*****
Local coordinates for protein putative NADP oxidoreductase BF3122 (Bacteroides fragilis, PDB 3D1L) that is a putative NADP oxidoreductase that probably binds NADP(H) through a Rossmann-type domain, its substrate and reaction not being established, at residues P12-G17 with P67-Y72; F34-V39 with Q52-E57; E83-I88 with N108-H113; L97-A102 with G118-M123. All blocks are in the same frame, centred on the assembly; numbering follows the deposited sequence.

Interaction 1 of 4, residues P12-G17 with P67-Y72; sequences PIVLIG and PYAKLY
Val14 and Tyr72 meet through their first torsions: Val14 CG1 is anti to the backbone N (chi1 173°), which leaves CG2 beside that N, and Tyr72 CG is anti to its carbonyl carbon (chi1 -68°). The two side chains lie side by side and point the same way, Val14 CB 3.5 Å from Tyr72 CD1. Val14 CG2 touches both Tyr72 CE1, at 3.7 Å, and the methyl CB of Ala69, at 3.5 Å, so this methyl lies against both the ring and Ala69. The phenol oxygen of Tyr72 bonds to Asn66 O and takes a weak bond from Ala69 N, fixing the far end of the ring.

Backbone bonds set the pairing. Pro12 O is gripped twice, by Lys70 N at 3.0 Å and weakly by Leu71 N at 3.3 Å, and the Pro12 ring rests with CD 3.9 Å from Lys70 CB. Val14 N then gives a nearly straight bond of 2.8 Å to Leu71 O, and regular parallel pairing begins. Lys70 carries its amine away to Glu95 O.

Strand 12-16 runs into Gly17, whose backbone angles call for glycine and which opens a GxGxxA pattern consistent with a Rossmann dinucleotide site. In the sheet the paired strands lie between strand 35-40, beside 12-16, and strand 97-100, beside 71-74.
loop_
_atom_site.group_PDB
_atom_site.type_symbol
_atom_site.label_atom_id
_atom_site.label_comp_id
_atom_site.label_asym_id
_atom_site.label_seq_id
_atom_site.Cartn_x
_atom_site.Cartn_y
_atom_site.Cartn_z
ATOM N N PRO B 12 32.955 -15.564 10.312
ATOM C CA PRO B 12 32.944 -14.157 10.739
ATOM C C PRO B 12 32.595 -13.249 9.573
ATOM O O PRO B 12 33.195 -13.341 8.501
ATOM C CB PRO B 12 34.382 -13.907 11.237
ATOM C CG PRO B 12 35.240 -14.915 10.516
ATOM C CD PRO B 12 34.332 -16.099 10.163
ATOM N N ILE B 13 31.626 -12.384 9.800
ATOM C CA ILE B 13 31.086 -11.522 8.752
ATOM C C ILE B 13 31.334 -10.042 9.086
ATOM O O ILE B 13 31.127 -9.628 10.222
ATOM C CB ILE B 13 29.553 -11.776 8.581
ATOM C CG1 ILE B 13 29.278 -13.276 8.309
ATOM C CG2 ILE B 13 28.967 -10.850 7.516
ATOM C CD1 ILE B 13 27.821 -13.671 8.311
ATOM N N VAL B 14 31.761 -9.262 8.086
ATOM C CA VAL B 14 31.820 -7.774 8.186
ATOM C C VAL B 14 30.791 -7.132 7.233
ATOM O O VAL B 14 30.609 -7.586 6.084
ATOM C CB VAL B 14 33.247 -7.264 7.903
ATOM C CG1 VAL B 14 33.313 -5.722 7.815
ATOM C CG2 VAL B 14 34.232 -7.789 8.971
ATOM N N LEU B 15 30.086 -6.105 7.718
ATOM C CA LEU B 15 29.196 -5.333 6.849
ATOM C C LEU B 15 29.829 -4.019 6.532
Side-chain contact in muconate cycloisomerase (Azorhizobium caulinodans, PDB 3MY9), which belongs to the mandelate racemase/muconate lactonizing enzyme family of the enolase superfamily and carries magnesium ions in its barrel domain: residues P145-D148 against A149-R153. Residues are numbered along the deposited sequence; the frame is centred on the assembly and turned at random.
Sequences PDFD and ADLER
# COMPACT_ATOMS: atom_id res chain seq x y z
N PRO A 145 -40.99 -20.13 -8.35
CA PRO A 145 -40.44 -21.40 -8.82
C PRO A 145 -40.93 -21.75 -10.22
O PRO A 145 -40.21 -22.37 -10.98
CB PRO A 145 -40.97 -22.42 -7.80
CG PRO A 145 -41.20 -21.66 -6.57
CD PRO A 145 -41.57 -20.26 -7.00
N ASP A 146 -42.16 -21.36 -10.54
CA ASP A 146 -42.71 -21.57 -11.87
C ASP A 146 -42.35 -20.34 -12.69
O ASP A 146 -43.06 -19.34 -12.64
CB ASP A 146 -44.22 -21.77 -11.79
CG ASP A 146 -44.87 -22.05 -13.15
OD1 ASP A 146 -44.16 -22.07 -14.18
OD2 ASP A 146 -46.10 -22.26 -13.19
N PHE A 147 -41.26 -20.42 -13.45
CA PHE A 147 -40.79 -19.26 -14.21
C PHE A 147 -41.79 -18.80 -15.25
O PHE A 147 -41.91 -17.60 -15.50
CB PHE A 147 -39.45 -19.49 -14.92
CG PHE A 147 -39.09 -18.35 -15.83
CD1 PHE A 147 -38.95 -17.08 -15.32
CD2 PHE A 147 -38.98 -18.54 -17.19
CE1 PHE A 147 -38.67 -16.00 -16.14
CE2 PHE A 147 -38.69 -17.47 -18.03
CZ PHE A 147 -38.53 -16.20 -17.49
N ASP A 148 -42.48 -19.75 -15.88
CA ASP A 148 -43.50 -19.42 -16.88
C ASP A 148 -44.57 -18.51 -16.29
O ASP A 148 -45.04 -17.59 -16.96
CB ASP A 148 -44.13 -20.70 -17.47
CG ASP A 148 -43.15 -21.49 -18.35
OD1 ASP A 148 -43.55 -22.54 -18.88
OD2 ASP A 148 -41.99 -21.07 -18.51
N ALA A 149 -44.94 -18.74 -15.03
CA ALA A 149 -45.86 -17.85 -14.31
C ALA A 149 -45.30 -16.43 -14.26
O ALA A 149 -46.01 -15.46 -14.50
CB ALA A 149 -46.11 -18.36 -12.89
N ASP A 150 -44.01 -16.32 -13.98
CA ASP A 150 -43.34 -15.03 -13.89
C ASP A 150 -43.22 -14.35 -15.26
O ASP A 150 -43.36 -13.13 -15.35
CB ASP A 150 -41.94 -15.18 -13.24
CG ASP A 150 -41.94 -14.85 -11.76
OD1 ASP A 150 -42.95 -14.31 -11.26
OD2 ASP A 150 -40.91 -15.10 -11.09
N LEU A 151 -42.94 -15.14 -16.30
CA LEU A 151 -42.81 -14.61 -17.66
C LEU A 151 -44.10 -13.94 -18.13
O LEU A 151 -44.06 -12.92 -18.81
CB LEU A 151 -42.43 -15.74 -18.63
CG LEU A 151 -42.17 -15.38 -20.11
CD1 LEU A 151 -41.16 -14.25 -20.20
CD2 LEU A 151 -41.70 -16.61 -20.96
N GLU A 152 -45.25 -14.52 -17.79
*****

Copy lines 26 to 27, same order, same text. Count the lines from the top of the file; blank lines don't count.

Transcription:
ATOM O O ILE B 13 31.127 -9.628 10.222
ATOM C CB ILE B 13 29.553 -11.776 8.581